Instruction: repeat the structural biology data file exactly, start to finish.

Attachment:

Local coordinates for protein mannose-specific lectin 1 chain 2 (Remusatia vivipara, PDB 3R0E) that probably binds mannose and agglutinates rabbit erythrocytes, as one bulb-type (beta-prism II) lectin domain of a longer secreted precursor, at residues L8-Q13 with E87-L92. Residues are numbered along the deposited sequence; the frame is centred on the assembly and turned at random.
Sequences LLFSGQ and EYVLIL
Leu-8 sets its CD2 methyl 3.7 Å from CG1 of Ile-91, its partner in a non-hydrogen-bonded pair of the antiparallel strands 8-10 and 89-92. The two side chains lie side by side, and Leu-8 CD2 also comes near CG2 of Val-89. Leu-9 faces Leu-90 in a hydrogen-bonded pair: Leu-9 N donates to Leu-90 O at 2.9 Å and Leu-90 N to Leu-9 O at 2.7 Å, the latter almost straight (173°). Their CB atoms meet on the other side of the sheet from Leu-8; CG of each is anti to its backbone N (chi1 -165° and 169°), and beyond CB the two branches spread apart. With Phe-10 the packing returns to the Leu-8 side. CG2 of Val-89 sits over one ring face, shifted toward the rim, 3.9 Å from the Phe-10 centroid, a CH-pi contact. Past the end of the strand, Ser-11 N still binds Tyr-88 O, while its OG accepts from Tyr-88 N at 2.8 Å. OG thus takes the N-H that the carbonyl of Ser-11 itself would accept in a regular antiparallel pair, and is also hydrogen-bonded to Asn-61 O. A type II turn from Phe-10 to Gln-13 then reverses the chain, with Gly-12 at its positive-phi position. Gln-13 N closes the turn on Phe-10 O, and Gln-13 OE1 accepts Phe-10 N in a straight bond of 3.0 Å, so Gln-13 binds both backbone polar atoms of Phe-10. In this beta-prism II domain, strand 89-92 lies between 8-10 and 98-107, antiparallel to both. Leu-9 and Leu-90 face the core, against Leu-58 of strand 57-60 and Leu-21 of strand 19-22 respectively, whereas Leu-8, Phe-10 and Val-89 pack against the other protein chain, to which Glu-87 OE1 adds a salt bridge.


Local coordinates for protein mannose-specific lectin 1 chain 2 (Remusatia vivipara, PDB 3R0E) that probably binds mannose and agglutinates rabbit erythrocytes, as one bulb-type (beta-prism II) lectin domain of a longer secreted precursor, at residues L8-Q13 with E87-L92. Residues are numbered along the deposited sequence; the frame is centred on the assembly and turned at random.
Sequences LLFSGQ and EYVLIL
Leu-8 sets its CD2 methyl 3.7 Å from CG1 of Ile-91, its partner in a non-hydrogen-bonded pair of the antiparallel strands 8-10 and 89-92. The two side chains lie side by side, and Leu-8 CD2 also comes near CG2 of Val-89. Leu-9 faces Leu-90 in a hydrogen-bonded pair: Leu-9 N donates to Leu-90 O at 2.9 Å and Leu-90 N to Leu-9 O at 2.7 Å, the latter almost straight (173°). Their CB atoms meet on the other side of the sheet from Leu-8; CG of each is anti to its backbone N (chi1 -165° and 169°), and beyond CB the two branches spread apart. With Phe-10 the packing returns to the Leu-8 side. CG2 of Val-89 sits over one ring face, shifted toward the rim, 3.9 Å from the Phe-10 centroid, a CH-pi contact. Past the end of the strand, Ser-11 N still binds Tyr-88 O, while its OG accepts from Tyr-88 N at 2.8 Å. OG thus takes the N-H that the carbonyl of Ser-11 itself would accept in a regular antiparallel pair, and is also hydrogen-bonded to Asn-61 O. A type II turn from Phe-10 to Gln-13 then reverses the chain, with Gly-12 at its positive-phi position. Gln-13 N closes the turn on Phe-10 O, and Gln-13 OE1 accepts Phe-10 N in a straight bond of 3.0 Å, so Gln-13 binds both backbone polar atoms of Phe-10. In this beta-prism II domain, strand 89-92 lies between 8-10 and 98-107, antiparallel to both. Leu-9 and Leu-90 face the core, against Leu-58 of strand 57-60 and Leu-21 of strand 19-22 respectively, whereas Leu-8, Phe-10 and Val-89 pack against the other protein chain, to which Glu-87 OE1 adds a salt bridge.